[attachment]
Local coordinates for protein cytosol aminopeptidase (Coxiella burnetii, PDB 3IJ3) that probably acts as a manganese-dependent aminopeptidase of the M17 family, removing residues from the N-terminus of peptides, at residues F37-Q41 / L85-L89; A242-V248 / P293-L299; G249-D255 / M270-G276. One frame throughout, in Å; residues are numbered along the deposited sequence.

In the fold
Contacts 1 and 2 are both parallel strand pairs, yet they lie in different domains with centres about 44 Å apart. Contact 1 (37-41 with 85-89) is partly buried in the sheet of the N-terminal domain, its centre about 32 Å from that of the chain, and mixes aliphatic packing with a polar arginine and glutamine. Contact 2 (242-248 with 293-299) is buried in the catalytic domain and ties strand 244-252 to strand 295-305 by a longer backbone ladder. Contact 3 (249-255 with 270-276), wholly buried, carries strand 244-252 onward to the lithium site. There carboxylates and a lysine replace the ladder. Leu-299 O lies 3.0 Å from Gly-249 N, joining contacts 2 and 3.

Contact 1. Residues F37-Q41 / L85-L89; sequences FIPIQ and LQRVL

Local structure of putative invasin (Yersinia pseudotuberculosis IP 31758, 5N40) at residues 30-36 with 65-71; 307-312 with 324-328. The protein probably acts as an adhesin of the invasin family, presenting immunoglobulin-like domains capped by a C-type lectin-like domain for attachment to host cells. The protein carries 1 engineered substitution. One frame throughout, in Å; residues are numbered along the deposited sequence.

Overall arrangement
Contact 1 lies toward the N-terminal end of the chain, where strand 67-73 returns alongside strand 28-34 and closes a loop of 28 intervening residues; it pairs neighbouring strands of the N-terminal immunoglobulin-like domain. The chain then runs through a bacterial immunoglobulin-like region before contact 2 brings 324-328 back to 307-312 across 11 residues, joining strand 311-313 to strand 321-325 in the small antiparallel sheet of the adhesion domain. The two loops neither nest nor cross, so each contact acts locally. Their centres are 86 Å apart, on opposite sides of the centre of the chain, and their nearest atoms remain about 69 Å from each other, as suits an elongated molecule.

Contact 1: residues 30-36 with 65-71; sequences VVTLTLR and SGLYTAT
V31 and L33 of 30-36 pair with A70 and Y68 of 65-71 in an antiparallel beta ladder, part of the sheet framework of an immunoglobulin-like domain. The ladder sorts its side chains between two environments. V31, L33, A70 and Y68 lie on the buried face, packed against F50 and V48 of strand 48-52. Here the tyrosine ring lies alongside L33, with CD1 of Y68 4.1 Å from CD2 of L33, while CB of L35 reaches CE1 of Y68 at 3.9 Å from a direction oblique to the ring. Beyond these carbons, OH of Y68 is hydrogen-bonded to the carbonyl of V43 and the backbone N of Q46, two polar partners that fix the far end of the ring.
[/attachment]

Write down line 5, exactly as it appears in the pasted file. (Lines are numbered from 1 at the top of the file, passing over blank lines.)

Local structure of putative invasin (Yersinia pseudotuberculosis IP 31758, 5N40) at residues 30-36 with 65-71; 307-312 with 324-328. The protein probably acts as an adhesin of the invasin family, presenting immunoglobulin-like domains capped by a C-type lectin-like domain for attachment to host cells. The protein carries 1 engineered substitution. One frame throughout, in Å; residues are numbered along the deposited sequence.